Commentary

Video

Jon Levitt Highlights Urgency for Stronger Employer Oversight of PBMs

Jonathan E. Levitt, Esq, founding partner of boutique health care law firm Frier Levitt, LLC, discusses a recent class-action lawsuit brought against Johnson & Johnson in which an employee alleged a breach of fiduciary duty regarding her employer-sponsored pharmacy benefits.

Jonathan E. Levitt, Esq, founding partner of boutique health care law firm Frier Levitt, LLC, spoke on 2 panel discussions at the 2024 Community Oncology Conference presented by the Community Oncology Alliance (COA): “The Post-DIR Hangover: Underwater Reimbursement & Challenges” and “Legal Updates & Developments in PBM & Community Pharmacy Relationships.” Here, he discusses a recent class-action lawsuit brought against pharma giant Johnson & Johnson (J&J) in which an employee alleged a “breach of fiduciary duty” regarding her employer-sponsored pharmacy benefits.

Levitt recently coauthored an article on the J&J lawsuit that predicted the employee’s decision to bring this action will force employers to have stronger oversight of the pharmacy benefit managers (PBMs) that manage their benefits.

Transcript

Can you address how soon we might see stronger employer oversight of PBMs?

In February of this year, a woman, [Ann] Lewandowski is her name, filed a class-action lawsuit against Johnson & Johnson. Her allegation is simply that Johnson & Johnson messed up in the pharmacy benefit design. The legal term is “a breach of fiduciary duty.” Every single self-funded plan under ERISA [Employee Retirement Income Security Act of 1974] has a duty of prudence. That means that you have to intelligently look at your pharmacy benefit design.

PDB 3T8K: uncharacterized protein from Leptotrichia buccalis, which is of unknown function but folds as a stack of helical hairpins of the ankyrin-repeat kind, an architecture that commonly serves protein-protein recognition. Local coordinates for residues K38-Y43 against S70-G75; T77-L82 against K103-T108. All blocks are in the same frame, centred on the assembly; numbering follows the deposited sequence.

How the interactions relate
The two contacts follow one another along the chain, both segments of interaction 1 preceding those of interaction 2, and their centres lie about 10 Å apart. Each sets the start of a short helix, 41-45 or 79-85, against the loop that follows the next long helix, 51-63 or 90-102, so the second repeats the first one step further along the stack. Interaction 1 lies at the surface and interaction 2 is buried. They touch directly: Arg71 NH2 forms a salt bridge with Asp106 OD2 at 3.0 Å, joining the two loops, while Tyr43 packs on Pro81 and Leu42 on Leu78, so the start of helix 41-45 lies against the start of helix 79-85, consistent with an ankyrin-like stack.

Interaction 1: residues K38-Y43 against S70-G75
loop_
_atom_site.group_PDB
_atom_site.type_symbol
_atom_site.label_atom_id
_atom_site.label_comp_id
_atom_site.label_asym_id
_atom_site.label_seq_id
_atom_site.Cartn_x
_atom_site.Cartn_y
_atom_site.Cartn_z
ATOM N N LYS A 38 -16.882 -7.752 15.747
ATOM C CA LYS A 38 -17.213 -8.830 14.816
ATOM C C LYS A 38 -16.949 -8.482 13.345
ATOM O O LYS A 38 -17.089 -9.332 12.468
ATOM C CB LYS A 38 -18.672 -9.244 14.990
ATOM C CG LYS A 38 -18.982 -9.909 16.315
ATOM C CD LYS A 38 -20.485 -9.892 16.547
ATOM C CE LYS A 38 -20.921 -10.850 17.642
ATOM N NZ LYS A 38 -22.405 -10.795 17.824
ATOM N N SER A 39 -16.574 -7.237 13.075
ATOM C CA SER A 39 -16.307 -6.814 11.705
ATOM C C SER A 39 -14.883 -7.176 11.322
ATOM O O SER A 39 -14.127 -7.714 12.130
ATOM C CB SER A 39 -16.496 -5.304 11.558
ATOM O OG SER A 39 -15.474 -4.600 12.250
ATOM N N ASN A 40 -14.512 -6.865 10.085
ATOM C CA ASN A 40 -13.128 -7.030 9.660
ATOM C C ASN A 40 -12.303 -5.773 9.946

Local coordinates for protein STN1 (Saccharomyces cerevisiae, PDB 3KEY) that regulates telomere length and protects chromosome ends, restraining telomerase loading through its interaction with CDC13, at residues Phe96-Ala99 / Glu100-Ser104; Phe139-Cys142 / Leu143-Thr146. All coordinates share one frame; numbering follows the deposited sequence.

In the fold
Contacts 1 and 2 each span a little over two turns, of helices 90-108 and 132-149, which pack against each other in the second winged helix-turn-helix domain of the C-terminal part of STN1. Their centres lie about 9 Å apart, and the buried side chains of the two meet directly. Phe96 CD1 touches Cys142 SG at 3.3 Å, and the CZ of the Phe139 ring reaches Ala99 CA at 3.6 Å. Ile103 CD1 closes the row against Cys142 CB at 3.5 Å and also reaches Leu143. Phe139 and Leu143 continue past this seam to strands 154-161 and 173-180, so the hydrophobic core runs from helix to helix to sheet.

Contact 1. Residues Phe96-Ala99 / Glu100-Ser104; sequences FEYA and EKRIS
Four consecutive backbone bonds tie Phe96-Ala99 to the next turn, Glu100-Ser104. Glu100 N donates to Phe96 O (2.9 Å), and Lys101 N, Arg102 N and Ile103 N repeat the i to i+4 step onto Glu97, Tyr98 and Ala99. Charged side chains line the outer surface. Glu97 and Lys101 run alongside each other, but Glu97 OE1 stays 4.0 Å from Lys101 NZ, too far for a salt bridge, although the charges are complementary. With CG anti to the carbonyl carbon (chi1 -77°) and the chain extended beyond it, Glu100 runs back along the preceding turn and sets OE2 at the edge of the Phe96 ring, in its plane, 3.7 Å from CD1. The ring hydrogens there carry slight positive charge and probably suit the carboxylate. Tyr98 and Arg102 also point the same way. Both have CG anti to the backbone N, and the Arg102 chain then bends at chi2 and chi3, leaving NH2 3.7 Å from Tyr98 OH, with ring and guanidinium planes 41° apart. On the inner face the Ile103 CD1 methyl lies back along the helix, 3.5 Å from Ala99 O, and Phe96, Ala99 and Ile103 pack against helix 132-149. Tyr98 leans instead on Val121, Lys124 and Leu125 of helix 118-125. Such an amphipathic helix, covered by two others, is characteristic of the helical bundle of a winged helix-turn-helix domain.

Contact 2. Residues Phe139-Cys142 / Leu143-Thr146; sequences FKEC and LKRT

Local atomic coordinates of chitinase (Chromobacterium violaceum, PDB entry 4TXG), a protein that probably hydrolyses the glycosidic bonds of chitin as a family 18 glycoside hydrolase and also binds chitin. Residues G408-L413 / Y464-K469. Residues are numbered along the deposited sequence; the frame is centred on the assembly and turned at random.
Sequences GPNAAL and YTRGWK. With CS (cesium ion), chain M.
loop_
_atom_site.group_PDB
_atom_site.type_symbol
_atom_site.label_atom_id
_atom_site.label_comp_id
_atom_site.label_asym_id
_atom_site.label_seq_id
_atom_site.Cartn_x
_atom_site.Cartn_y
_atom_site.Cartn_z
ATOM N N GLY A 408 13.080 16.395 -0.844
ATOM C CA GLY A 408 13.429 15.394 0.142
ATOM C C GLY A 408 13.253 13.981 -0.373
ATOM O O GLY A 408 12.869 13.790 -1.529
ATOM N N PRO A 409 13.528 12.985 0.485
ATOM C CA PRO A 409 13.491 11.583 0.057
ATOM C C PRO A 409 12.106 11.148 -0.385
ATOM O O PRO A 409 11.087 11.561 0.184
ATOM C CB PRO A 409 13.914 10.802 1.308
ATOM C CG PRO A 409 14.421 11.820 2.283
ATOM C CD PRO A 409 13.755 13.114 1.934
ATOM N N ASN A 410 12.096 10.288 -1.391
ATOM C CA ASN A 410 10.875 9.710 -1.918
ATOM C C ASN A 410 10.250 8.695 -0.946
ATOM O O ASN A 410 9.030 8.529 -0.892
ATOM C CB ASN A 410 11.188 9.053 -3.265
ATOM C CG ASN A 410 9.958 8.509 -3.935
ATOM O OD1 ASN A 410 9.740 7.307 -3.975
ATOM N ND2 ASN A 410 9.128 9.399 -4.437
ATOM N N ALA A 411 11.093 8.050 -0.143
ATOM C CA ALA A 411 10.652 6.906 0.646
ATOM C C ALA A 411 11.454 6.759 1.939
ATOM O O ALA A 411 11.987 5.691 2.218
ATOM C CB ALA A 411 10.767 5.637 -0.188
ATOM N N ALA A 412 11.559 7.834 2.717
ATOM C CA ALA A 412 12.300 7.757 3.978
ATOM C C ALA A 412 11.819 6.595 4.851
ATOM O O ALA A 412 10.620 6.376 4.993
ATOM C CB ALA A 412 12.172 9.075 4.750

As it relates to COA, for example, if a major employer is telling its employees, “You can't go get your oncology medication from your oncologist. You have to go to Accredo, which is owned by Express Scripts, or Caremark Specialty Pharmacy owned by CVS,” that benefit design employee at that company really has to be able to answer the question, “Why did you exclude the COA practice? Does that really make sense to you?” And so your question is, how quickly are we going to see changes? We already see changes.

At Frier Levitt, we have a plan sponsor division, and we talk to plans and coalitions of plans, and they're all asking the question, “How do we avoid breaching the duty of prudence? What do we have to do when we look at our pharmacy benefit design?” Some of the things we're saying are, “Well, are you excluding community oncology practices? Are you excluding cheap drugs, like Mark Cuban Cost Plus Drugs, when he has something for $49 that the PBM’s own specialty pharmacy is selling for $10,000?” You have to be able to answer those questions and you have to select your PBM wisely, and you have to look at your drug formulary. And you have to audit. So all these plans now know, because this Johnson & Johnson class action is the first of its kind and so plans have all taken note.

The plaintiff’s lawyers were pretty smart. What they did was they picked examples like that, where there was no rebate. This $10,000 drug was a specialty generic; there's no rebate. And so the $49—by the way, it may have been $69—$49 to $69 vs $10,500, that is a true apples-to-apples comparison. And then you have Humira examples, the net cost after rebate: $32,000 vs $8000, something like that—it’s a $20,000 difference. These are substantial differences.

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